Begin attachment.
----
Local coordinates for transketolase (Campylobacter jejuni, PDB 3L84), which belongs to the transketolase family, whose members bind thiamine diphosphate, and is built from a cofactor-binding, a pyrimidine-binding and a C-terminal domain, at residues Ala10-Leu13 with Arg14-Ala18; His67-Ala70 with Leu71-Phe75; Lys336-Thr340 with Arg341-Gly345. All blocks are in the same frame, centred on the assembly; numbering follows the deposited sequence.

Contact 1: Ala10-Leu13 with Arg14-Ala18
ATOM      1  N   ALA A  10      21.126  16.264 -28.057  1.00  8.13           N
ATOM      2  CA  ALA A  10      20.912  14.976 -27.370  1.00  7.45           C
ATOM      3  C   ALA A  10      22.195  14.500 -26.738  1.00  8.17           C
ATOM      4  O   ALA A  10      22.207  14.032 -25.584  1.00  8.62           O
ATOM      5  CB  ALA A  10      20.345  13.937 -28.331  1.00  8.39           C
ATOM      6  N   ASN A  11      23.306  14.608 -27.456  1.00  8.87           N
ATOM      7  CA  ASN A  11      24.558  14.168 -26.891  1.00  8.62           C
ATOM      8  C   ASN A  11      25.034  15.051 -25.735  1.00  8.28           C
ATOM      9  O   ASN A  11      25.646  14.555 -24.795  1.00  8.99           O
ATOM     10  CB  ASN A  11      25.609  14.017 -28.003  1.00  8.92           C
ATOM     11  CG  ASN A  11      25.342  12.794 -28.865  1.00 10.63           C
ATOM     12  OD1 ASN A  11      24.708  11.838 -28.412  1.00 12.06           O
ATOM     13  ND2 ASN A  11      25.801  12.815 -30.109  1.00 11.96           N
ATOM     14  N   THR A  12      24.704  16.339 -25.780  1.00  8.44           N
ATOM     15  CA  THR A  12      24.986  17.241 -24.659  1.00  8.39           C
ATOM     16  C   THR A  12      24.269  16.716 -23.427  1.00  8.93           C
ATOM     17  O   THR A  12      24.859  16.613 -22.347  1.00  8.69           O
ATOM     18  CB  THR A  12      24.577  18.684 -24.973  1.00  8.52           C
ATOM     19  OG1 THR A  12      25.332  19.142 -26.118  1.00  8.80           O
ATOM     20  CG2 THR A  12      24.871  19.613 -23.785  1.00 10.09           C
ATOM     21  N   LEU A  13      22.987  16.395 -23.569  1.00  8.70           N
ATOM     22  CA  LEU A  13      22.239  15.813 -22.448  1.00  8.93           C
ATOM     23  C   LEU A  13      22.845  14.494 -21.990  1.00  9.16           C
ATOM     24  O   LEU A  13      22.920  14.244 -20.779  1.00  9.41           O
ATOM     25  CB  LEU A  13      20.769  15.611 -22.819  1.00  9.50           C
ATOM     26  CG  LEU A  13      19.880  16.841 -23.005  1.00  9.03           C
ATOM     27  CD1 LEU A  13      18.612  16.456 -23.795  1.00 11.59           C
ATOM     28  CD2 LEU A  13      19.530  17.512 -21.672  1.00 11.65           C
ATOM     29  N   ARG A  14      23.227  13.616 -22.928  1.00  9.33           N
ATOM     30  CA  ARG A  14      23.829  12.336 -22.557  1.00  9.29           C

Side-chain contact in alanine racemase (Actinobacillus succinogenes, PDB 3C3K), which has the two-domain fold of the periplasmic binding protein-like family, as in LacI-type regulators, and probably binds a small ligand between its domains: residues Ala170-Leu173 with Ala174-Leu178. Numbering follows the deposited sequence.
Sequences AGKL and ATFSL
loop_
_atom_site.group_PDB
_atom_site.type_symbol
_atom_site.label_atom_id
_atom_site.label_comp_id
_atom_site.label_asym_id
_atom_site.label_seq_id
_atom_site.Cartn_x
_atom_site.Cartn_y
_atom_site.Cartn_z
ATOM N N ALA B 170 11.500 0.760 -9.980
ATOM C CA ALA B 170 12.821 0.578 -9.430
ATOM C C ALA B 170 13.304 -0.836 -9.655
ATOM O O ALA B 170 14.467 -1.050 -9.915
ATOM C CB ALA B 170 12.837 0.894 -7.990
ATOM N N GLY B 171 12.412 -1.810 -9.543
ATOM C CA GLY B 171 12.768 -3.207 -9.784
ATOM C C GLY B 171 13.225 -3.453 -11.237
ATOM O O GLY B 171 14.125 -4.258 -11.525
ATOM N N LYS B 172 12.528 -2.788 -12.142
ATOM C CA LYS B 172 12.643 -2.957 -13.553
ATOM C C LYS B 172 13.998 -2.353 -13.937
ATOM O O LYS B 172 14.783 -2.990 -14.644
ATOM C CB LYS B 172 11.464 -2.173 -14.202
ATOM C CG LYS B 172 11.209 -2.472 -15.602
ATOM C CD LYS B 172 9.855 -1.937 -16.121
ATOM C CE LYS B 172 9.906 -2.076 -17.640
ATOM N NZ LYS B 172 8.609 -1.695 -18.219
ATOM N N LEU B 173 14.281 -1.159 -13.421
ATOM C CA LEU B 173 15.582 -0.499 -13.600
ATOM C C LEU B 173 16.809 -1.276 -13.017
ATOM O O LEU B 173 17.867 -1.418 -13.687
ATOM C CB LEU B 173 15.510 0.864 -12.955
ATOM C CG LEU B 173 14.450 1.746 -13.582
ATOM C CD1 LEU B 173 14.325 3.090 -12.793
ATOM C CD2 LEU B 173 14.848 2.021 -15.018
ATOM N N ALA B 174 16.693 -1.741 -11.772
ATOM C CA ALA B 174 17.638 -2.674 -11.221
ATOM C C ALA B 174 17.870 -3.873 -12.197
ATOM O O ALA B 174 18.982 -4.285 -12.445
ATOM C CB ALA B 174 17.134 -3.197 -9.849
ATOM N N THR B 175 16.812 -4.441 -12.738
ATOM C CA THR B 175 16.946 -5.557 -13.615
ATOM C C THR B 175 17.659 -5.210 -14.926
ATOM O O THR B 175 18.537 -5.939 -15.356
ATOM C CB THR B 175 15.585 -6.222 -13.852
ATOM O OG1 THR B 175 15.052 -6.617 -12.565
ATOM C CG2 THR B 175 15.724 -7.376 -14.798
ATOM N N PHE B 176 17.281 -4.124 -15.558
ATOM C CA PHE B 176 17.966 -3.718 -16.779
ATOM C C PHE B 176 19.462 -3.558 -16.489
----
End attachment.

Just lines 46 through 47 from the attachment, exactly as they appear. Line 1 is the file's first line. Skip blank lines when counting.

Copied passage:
ATOM C CA ALA B 170 12.821 0.578 -9.430
ATOM C C ALA B 170 13.304 -0.836 -9.655